Kathryn gets ready for her wedding
The dress is on!

(I don’t have a good photo to illustrate this thought, so here’s a photo of Kathryn in her perfect wedding dress. Isn’t it IDEAL for her? She looked so lovely.)

This past weekend, we traveled back to our homeland of sorts for my dear friend Kathryn’s wedding. The wedding reception was like a mini-college reunion, getting to see all of these people who composed my essential community for four years. I left the wedding feeling very content and fulfilled.

I was amazed at how much everyone had changed, how different we all are from the noxious freshmen who met at InterVarsity. Jonathan is so fit and handsome and his hair is long enough for a perfect top knot. Matt seemed taller, talked about his job with authority and expectation. Catherine and I had husbands with us. Anthony is in grad school in Georgia. Sheila is going to seminary in Colorado with her husband. Nick got a job at a prestigious law firm in Manhattan. And we were all there, watching our beloved Kathryn get married. Our meek freshman selves would barely recognize us now.

And yet. I was pleased to realize that, in everyone, there remained this essential, unchanged kernel of personality, the thing that attracted us all to each other in the first place. Matt still dances the same way. Jonathan is still the person you go to for a deep conversation–or to get your bowtie properly tied. Catherine is still quietly observant and yet full of a surprising, absurd humor.

We’ve all transformed drastically; we live in different states; some of us barely speak to one another anymore. But we were all there, for a few hours, happy and content, as if nothing had ever really changed.

Animal nostalgia

Yesterday I probably spent a good two hours researching small animals I could be allowed to own in our apartment. I love animals. Guion thinks I want a pet because I’m dissatisfied with our marriage, but that is not the case at all. This is how this conversation went last night. Not kidding:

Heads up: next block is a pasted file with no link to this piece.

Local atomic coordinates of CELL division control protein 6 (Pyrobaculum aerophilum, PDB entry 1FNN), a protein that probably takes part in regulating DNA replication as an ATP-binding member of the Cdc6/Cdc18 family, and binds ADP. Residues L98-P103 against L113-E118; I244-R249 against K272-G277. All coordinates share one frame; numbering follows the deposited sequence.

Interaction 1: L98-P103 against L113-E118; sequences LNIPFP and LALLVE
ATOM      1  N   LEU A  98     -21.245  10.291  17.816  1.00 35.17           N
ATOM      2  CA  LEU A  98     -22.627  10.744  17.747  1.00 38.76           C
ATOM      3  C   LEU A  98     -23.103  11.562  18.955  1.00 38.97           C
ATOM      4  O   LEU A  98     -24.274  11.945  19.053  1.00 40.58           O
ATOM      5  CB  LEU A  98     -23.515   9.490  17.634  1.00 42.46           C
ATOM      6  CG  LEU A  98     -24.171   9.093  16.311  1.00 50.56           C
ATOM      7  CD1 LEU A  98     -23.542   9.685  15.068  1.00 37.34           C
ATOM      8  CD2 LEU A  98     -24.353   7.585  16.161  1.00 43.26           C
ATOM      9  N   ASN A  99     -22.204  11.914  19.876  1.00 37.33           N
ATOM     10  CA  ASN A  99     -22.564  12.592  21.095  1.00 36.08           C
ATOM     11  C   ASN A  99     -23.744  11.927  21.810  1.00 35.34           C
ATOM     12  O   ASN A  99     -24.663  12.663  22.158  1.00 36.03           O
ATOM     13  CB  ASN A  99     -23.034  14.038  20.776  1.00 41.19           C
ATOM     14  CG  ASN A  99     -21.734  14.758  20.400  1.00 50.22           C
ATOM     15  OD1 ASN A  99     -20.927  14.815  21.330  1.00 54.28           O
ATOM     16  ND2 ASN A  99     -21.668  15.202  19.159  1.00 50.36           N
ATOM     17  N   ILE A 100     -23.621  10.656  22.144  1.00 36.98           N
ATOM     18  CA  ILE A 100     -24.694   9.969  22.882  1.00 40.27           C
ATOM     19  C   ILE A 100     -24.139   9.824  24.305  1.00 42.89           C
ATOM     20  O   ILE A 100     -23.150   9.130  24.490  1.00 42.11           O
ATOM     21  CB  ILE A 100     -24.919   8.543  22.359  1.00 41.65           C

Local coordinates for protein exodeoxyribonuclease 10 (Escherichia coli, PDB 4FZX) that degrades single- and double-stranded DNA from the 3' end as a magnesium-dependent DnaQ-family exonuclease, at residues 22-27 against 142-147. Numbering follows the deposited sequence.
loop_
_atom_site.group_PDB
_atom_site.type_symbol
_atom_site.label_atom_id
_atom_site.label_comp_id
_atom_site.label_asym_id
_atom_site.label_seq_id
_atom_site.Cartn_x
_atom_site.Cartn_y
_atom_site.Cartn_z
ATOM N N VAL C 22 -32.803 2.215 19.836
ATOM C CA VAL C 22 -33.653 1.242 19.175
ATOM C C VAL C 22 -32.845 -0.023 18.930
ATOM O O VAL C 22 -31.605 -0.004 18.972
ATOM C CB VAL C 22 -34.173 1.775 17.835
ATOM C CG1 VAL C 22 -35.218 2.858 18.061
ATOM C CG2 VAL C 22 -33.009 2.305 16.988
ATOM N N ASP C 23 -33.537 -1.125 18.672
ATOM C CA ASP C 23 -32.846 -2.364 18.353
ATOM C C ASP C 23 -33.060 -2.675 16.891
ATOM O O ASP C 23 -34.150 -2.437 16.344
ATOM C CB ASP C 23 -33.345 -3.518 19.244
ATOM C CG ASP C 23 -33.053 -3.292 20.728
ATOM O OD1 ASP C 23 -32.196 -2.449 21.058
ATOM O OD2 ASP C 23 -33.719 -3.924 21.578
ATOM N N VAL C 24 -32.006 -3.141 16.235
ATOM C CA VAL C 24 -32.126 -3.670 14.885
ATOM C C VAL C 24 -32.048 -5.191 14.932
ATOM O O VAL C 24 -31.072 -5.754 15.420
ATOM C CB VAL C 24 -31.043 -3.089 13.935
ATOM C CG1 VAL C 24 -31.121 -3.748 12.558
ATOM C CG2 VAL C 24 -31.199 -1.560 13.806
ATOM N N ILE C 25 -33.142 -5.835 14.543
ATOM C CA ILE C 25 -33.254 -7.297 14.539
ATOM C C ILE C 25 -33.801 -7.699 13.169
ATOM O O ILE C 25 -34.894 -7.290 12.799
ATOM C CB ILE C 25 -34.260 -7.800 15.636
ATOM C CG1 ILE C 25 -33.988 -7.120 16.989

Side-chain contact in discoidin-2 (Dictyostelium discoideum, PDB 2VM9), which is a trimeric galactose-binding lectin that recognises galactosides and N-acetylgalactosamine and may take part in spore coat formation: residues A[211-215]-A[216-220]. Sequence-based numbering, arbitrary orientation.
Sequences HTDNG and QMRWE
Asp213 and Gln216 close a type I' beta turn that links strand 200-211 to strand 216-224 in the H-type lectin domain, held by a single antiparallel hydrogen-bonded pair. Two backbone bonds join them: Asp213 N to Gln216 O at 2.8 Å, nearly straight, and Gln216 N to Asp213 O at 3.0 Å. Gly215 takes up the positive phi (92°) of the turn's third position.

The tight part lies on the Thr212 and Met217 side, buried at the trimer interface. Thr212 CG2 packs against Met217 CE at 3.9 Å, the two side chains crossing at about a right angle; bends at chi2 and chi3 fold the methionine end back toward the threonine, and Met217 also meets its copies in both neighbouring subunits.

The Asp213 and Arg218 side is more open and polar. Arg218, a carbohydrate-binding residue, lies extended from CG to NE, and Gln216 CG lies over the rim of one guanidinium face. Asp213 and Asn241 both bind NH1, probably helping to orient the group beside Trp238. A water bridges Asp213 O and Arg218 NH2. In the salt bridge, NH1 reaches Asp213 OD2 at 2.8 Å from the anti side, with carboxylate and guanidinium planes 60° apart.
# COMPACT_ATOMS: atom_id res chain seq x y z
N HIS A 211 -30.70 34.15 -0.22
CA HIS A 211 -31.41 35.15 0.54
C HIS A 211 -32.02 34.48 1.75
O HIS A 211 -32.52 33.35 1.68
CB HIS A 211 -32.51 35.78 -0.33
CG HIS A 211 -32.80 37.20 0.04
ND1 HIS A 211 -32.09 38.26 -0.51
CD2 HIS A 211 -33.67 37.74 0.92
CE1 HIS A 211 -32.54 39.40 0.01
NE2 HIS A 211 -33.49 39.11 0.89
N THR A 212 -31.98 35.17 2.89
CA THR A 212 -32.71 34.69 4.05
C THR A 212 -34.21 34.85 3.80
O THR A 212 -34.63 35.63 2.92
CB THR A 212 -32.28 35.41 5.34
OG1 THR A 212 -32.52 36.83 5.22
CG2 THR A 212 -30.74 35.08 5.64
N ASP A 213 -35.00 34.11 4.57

G: Am I not enough for you? Is our marriage so terrible that you must get a pet to lavish your affection on instead?
A: No, no, no, stop being stupid. That’s not it at all. You know very well that I love animals. I love them! Not being able to have an animal is like me telling you that… that… you’re not allowed to listen to music anymore!
G: What? No. Terrible comparison. You looked at animal pictures all day, and now you want one. It would be like me sitting on the Internet all day and then insisting on having a concubine.
A: A CONCUBINE. Really. That’s the BEST analogy you can come up with!?
G: No. But I need an argument.

Whatever.

So, this is the list I came up with (with links to the cutest ones on the Interwebs, in case you don’t know what I’m talking about):

Holland lop rabbit
Budgie
Zebra finch
Betta fish (This is actually our own Saul Bellow, with Grace imitating him)

Hm. The very interesting thing about this list is the fact that these are all animals I owned when I was a child.

We had a darling dwarf Holland lop named Spencer; to this day, the four of us still swear that he knew how to play hide-and-seek with us.

I had two beautiful budgerigars named Monet and Renoir (I was a pretentious 12-year-old), who drove me crazy even though I had begged for them for my birthday. I prayed one night that they would die, and a week later, off went Renoir. Monet stuck it out for a few more months, until he died of a broken heart, I surmised. I still feel guilty about this.

Kelsey got a Zebra finch named Sprite for some reason or another. He also died rather ceremoniously: apparently got all puffed up one day after we got back from church and we literally watched him keel right over. Sad. We were not the best at keeping birds alive.

And that brings us to the betta ownership. I had one named Napoleon for a while, and now we have Saul Bellow, the sole survivor of my unethical idea for a party decoration (fish in giant glass vases on the table! With names of important 2009 celebrities!). He has grown to be quite handsome and Mother swears that he recognizes her when she walks in. We let her pretend this.

As far as dogs and cats are concerned, I just want another Australian Shepherd, like our gorgeous, highly intelligent and highly neurotic Emma. And I’m not even remotely interested in a cat. Why? Probably because I never had one growing up. Unjust, I know. But true.

So we stand at cross purposes. Guion really doesn’t want an animal in the house; I feel the desperate need for one. A rabbit is my top choice, but Guion insists that they smell (which is only partially true). We also don’t have a pleasant yard for it to graze in. A budgie was my next choice. They are clever and companionable and they like to be scratched and carried around on your finger. But they are messy. And occasionally loud.

I guess we’ll just get a betta then. Ho hum. At least it’s something alive.

Anyone else feel this way? Do you own the same animals you did as a child? Do you wish you had the same pets you did growing up? Am I the only one who lives in this dangerous state of animal nostalgia?